By Kari Lydersen
Washington Post Staff Writer
Tuesday, December 8, 2009
When Michigan mother Jody Erickson-Neely saw her daughter's face covered in orange dye after munching on the plush end of a Very Hungry Caterpillar teething toy last spring, she suspected something was not right. Soon Ayva, then 7 months old, developed a rash that lasted a month and required treatment with steroids.
Erickson-Neely lodged complaints with the Consumer Product Safety Commission and the toy's maker, but she didn't learn from them what might have caused Ayva's rash. She then took the caterpillar to a public toy-testing event hosted by the Ecology Center in Ann Arbor. Testers told her the caterpillar had high levels of antimony, a toxic element that is used as a fire retardant and can cause headache and dizziness even in small doses.
But Erickson-Neely, 33, still doesn't know whether the antimony or some other chemical caused Ayva's reaction or whether there might be any lasting health effects.
Erickson-Neely's experience exemplifies the problems consumers face when they suspect a toy may be toxic: Most toys cause no ill effects. A few contain a single toxin, such as lead paint. But most contain many chemicals, and it is hard to pinpoint which -- if any -- is dangerous.
The 2008 Consumer Product Safety Improvement Act made it illegal to sell children's products with more than 300 parts per million of lead, which can cause neurological damage, including developmental delays. The 2008 law also bans children's products containing certain phthalates, a common component of soft plastics and some cosmetics that has been linked to reproductive defects, early onset of puberty and low sperm count.
On Dec. 2 the Ecology Center, which is endorsed by the advocacy group U.S. PIRG and other consumer groups, released test results for about 700 children's products screened for a variety of chemicals and heavy metals. (The results are at http://www.healthystuff.org.) Some consumer groups test products with an X-ray gun. But such equipment is unavailable to most parents, and consumer advocates say over-the-counter testing kits are notoriously unreliable.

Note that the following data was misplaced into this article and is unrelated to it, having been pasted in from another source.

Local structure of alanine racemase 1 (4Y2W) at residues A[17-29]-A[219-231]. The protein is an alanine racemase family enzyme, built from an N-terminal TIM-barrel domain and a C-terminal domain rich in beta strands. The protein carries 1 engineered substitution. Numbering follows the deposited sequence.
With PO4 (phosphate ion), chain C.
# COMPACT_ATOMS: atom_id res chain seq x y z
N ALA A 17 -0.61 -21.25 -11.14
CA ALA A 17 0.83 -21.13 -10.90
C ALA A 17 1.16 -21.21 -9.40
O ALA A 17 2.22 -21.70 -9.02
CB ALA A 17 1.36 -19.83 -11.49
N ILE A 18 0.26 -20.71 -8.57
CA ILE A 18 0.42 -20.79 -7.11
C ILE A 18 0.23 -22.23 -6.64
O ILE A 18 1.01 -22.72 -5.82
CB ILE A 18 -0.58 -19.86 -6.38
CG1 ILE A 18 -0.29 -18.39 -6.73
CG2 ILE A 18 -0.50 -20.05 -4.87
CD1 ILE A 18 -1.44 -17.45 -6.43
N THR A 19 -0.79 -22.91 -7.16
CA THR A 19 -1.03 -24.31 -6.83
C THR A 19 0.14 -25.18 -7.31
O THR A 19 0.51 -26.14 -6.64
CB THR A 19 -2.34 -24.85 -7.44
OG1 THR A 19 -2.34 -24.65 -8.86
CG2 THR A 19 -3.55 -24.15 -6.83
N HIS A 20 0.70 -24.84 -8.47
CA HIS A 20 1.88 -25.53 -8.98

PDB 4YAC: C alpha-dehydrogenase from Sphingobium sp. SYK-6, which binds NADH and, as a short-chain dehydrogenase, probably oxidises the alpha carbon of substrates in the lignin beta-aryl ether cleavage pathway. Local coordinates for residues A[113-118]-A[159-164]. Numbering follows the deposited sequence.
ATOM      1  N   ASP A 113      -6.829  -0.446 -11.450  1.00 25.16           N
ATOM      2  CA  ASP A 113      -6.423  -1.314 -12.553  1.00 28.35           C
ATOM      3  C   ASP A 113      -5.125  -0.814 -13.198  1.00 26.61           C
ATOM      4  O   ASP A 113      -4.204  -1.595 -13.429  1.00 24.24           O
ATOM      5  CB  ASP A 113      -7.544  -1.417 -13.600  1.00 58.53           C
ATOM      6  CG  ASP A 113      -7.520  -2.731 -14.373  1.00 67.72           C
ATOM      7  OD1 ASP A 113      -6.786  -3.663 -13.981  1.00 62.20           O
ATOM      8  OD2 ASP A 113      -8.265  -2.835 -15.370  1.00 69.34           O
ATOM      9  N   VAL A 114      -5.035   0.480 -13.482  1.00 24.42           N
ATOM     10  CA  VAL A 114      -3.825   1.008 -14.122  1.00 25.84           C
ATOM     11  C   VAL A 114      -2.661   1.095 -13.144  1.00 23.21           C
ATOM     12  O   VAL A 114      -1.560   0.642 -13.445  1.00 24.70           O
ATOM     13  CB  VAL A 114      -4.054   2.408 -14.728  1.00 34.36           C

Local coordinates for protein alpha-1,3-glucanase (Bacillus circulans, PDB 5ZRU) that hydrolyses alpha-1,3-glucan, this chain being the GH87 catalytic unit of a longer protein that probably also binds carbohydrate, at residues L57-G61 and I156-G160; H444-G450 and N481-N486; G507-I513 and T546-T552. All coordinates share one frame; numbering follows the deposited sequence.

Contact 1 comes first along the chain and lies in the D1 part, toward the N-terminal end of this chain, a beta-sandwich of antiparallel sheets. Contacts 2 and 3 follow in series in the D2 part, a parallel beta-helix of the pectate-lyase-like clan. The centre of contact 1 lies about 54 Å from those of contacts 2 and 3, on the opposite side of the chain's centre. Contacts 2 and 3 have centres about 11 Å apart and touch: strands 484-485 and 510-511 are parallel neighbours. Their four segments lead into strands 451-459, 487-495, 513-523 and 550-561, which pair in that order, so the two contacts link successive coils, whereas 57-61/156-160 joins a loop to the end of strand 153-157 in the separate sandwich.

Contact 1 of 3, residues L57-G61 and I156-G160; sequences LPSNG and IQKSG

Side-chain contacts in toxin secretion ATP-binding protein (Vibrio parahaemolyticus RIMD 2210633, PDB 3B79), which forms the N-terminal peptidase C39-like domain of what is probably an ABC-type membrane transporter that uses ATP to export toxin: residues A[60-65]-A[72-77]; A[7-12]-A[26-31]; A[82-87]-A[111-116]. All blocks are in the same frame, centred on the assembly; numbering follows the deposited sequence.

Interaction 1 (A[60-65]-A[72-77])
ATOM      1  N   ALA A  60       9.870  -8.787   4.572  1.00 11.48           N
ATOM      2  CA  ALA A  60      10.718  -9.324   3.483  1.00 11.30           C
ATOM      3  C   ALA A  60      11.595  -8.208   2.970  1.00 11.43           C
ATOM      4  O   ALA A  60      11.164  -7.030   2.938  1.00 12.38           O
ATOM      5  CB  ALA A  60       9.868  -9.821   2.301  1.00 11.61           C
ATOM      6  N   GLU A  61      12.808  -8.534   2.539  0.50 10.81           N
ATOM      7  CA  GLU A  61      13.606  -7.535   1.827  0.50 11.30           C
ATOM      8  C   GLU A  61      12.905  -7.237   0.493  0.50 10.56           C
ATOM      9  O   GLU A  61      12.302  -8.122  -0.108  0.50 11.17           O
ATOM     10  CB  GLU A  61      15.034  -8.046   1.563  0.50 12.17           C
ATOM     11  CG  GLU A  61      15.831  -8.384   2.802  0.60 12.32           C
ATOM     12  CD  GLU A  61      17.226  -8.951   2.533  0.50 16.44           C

This holiday season the Ecology Center is hosting a handful of toy-testing events in Michigan, where it will examine toys free of charge for lead, cadmium, bromine and a few other chemicals. But national consumer advocates said such opportunities are rare, and they urged parents to rely on a handful of online guides and a few basic rules of thumb in searching for gifts:
-- Avoid costume jewelry, which tends to have high levels of lead, including baubles or gems made completely of lead.
-- Avoid children's fragrances and cosmetics.
-- Avoid toys with buttons, protruding eyes or other small removable parts, as these often have higher toxicity risk and are more likely to be swallowed.
-- Avoid plastics when possible, especially those with polyvinyl chloride (PVC). Since PVC is brittle, it is often augmented with phthalates and stabilizing heavy metals including lead.
-- Avoid anything with flame retardants, since such compounds are often toxic and are usually unnecessary. ("Why is a crib mattress flame-retardant? Is your 3-year-old going to fall asleep smoking a cigarette?" asks Jeff Gearhart of the Ecology Center.)
-- Browse such Web sites as healthy-stuff.org and goodguide.com, and use U.S. PIRG's mobile phone application http://www.toysafety.mobi. Check out specific toys and look for companies that recur in the safe or unsafe categories.
-- Monitor http://www.cpsc.gov for recall information.
-- Keep play areas clean, since kids can ingest toxic materials that slough off toys and mix with dust.
-- Opt for "natural" gifts made of unpainted wood, cotton, wool or natural latex.